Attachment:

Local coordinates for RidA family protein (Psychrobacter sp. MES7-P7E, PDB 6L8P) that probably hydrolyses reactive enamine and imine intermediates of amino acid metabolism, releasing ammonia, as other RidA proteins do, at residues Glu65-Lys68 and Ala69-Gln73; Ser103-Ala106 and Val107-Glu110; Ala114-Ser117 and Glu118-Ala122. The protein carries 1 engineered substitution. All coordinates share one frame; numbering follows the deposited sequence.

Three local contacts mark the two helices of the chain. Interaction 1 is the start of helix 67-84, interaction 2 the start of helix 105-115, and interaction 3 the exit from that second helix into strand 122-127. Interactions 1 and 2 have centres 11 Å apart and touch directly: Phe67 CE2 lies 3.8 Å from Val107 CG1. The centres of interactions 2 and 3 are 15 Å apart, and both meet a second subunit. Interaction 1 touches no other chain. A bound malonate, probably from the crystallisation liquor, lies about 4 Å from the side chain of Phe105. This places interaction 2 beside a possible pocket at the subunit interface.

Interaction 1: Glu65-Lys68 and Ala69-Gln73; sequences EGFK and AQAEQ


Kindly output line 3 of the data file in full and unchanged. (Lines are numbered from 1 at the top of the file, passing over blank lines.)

Interaction 1: Glu65-Lys68 and Ala69-Gln73; sequences EGFK and AQAEQ